We are the generation that can end poverty, argues Jeffrey SachsIn his inaugural address
a half a century ago, President John F. Kennedy laid down a basic principle: "For man holds in his mortal hands the power to abolish all forms of human poverty and all forms of human life." Peace or violence; building or destruction. It's our choice. It's our fate.Kennedy's choice was clear. He declared, "to those people in the huts and villages across the globe struggling to break the bonds of mass misery, we pledge our best efforts to help them help themselves.... If a free society cannot help the many who are poor, it cannot save the few who are rich." The Peace Corps was the first step of that pledge.Yet Kennedy's message was drowned out by assassination, then Vietnam, and later Watergate, the tumultuous end of the Cold War, Bosnia, and now Iraq. We've chosen wrong, time and again. We've gambled not only with war, but also with the climate and the ecological support systems upon which our lives depend. But as another voice said in the early 1960s, "the times they are a-changin'."Go to a campus today, and you will find students organizing for a saner future. They are fighting for global justice, for the control of AIDS, malaria, and TB, for the end of violence in Darfur, for help to the poorest of the poor. Students are training themselves with the tools that they will need to join the effort. This generation is traveling to the world's troubled areas, especially those in poverty or under threat of environmental ruin, to see, to learn, to talk, and to contribute. This generation, accused of indifference and greed, is awakening to the much greater riches of challenge and action to improve the world.What John Kennedy said in 1961 about our power to do good is truer today than ever before. The internet age is the age of global empowerment. Places out of reach just a few years ago are now part of a global society. No village, no rural hamlet, no mountain redoubt is beyond reach. This binds us in a common fate, and in a common purpose. With communications, the flow of information, and the tools of modern science - medicines, insecticide-treated bed nets, improved seed varieties, ecologically sound pest management, small-scale rainwater harvesting-farm families living in hunger and desperation in the poorest parts of the world can overcome extreme poverty, hunger, disease, and isolation.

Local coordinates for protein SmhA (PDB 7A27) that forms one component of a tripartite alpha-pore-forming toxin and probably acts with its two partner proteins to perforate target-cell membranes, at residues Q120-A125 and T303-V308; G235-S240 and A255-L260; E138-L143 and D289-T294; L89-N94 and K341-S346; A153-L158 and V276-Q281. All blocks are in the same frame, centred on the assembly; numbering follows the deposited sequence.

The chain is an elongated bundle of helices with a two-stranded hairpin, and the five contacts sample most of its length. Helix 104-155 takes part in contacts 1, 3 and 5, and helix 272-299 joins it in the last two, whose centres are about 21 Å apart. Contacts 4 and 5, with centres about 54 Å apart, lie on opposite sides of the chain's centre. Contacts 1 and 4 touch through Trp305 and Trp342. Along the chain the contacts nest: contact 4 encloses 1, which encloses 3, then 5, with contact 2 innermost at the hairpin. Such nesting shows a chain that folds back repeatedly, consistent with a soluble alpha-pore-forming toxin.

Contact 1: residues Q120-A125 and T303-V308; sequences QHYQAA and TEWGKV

|To leave mass suffering unattended is to signal that life itself is without value|
This isn't speculation and hope, but fact. In recent decades, hundreds of millions of people around the world, mainly in Asia, have broken the seemingly inexorable cycle of poverty. The past generation of rural families in China and India benefited from irrigation systems, trade routes, and reasonably healthy environments. They are enjoying improved health, access to education, and a chance to participate productively in a global economy. They show what can happen. In Kennedy's time, nearly half of the world's population lived in extreme poverty. Today, that figure is around one-sixth.That one-sixth of humanity, in Asia, Africa, and Latin America, must not be blamed for their continuing crises. The poorest of the poor can't get out of the mess on their own, and they often face challenges that their luckier counterparts did not face. They must grapple with rain-fed agriculture, droughts, lack of roads and rail, and the miserable burdens of malaria and other tropical diseases. Their problems are not hopeless-far from it-but harder than elsewhere.We are the first generation on the planet that can truly aim to end extreme poverty. "We" includes all of us. "We" includes old and young, rich and poor, Americans and the rest of the world. An interconnected world, a global society, will rise or fall to the extent to which we work together rather than tear each other apart. The world has its demons of division. We must urgently find a compass of common purpose.It is one thing to see suffering when there is no solution. That is the cruelty of a cold universe. But when solutions are at hand, suffering is not only a tragedy, but a risk as well. To leave mass suffering unattended is to signal that life itself, anywhere, is without value.Our children will be safe when children everywhere are safe, and when they are empowered to pursue their hopes and dreams. How thrilling that we can be part of that transformation.